Christopher Hitchens famously wrote an article in Vanity Fair where he declared that women weren't funny. Of course, he was wrong, but by writing it he inspired this guy to write a blog post for Details that explains the truth---it's not that women aren't funny, it's just that a whole lot of men punish you for it. (Hat tip to Will B for sending this to me.) It's not sexy to upstage the fellas, and when women rely so much on their fuckability for social acceptance, the tamping down of humorous behavior is going to happen. Which is kind of what Hitchens was saying anyway, when he suggested that only women he finds unsexy can be funny, before he spun off on unintelligible speculating that our dirty woman parts make us too ashamed to crack jokes.
What I don't get is where these guys are getting the idea that funny women must drift around unloved and unwanted. I don't know if that's ever been true, but it's certainly not true now. Which I'll return to in a minute. But first, let's quote this rancid and schoolmarmish blog post.
There's a moment in nearly every decent episode of The Simpsons when Homer and his alcoholic pal Barney are sitting around Moe's Tavern and the latter lets out a belch so powerful that the wind causes his lips to flap like two pieces of raw bacon draped over a Vornado. This is funny for two reasons: (1) Someone is unleashing a monster burp on national television and (2) that someone is a man.
Actually, he's a cartoon character. I'd suggest that the element of surprise would make it even funnier if it was a woman, and the existence of the gross-out sisters-in-law on the show demonstrates that the show writers agree that gross funny is perfectly within a female character's realm. Sure, the comical ugliness of it would be the antithesis of sexually endearing, but then again, it's not like anyone's clamoring to fuck Barney either. This guy's argument, I'd say, is not that it's not funny when women indulge in rude humor, but that it makes his dick go soft.
Actress Eva Mendes, reminiscing once about a 2005 trip to Nepal during which she shared a hotel room with Cameron Diaz, ruined what could have been the greatest male fantasy since Denise Richards and Neve Campbell got it on in Wild Things by revealing that "Cameron is a big old belcher, but I can't belch." She added, "One night I had a heavy dinner, so I combated her belching with something I could do. We were in side-by-side beds—her disgusting bodily function versus mine. It was an Eva-Cameron fart-belch-off!"
It's a definitional issue. Declaring that these women aren't funny is all wrong. It's that they are funny, and Seller is a big weenie who can't handle that. But where he really fails is that he makes the common error of trying to justify his personality flaws by projecting them onto all men.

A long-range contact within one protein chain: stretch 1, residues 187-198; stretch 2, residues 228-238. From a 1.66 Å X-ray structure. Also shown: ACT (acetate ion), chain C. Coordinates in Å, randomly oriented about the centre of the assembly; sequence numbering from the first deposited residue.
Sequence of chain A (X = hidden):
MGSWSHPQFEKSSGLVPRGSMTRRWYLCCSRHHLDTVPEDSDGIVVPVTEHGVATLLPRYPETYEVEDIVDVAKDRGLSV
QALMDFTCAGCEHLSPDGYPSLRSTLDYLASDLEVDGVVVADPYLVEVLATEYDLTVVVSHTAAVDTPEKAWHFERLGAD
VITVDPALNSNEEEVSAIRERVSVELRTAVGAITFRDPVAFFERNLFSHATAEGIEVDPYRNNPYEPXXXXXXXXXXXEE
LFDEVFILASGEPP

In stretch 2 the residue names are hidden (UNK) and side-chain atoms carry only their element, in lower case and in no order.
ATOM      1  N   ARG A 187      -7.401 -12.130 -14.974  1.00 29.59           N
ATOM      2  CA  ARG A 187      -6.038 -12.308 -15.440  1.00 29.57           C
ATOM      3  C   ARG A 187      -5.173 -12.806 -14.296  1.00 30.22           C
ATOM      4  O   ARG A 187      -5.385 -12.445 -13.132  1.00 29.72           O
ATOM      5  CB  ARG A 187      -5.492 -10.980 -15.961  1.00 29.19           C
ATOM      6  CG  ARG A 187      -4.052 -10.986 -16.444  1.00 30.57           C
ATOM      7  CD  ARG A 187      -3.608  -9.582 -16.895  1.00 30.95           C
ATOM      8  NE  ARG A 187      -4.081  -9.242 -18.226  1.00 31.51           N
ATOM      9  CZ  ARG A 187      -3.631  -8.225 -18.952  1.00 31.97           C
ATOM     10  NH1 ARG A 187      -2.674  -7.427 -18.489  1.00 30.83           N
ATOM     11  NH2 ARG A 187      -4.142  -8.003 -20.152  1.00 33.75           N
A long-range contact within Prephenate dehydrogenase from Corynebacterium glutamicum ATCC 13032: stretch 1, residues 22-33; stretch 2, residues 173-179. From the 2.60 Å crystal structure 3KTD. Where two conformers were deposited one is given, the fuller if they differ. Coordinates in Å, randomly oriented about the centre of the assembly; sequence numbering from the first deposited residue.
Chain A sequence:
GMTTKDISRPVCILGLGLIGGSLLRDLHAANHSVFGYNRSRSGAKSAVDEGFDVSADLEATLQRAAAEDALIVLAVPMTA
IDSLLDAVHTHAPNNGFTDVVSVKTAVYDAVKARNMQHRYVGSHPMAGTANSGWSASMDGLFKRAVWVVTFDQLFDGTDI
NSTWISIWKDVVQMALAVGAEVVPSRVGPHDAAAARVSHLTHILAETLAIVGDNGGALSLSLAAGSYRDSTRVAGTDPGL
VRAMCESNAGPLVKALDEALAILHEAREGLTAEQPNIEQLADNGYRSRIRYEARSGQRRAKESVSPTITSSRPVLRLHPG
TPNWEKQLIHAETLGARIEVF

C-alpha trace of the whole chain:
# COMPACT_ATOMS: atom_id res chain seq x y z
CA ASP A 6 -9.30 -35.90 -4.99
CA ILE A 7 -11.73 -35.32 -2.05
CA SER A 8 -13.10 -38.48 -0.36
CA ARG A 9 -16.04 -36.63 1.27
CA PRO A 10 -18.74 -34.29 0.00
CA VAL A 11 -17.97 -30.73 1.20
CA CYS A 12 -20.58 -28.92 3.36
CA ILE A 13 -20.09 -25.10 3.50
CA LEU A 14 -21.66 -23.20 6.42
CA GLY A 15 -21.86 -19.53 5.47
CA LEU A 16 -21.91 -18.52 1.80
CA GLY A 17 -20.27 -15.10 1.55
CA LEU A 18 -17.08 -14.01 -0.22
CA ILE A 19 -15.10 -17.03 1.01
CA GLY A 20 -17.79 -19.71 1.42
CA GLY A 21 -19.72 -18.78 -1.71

This knowledge makes it impossible for any man to enjoy watching 2 Fast 2 Furious ever again.
I suppose if you're the sort of loser who enjoyed that movie in the first place, sure. Interestingly, I think that a) having no sense of humor and b) actually watching movies like this renders a man a lot more unfuckable than a farting Cameron Diaz. Physician, heal thyself of gross unattractiveness.
It would be one thing if these female Shreks were cut from the same cloth as Roseanne Barr or Rosie O'Donnell. But the trouble is they're all smoking hot. It's their job to primp and preen and push stuff up to look sexy—what's the point of putting in all that effort if you're only going to undermine the whole operation with gruesome behavior? "You're talking about a group of women who are constantly being told how hot they are and that they can do whatever they want," says E! Online columnist Marc Malkin. "Putting on this act says, 'I'm not this unattainable person—I'm normal just like you!'
May I suggest an alternative reading: The notion that women are striving to be more attainable presupposes that hot women don't get hit on all the time by guys shooting way out of their league. Quadruple that with the fact that Diaz has the uncomfortable knowledge that she's featured routinely in the sexual fantasies of wankers worldwide. She's highly motivated to discourage that.
Or in the case of Diaz, an even more pedestrian explanation: She would have been just another pretty and forgettable face if she hadn't staked a claim in the gross-out humor department. By smearing semen in her hair until it stood up, though, she made a lasting career for herself.
Or maybe she just thinks it's funny, and doesn't really care what some dude at Details magazine thinks. I know---blasphemy! Women, care what all men think about you all the time. Well, what are you waiting for?
Interestingly, except for a dig at Sarah Silverman, Sellers completely avoids the topic of women who I'd classify as professional comedians like Amy Poehler or Tina Fey or the queen of mocking the expectation that because she's hot she should be preening all the time, Amy Sedaris. Probably because such women lay waste to his theory that being funny, even you indulge in humor that makes you look ridiculous or ugly, is this big turn-off. After all, Amy Poehler engaged in snotty and often gross humor, and it landed her husband Will Arnett, who is last I checked, one million times more desirable than this Sellers whiner. I can't imagine what a sad shadow of a love life I'd have had if I was careful not to make raunchy jokes in front of dudes, a strategy that runs off the guys you'd actually want and attracts morons that read Details. And hey, Sarah Silverman is fucking Matt Damon!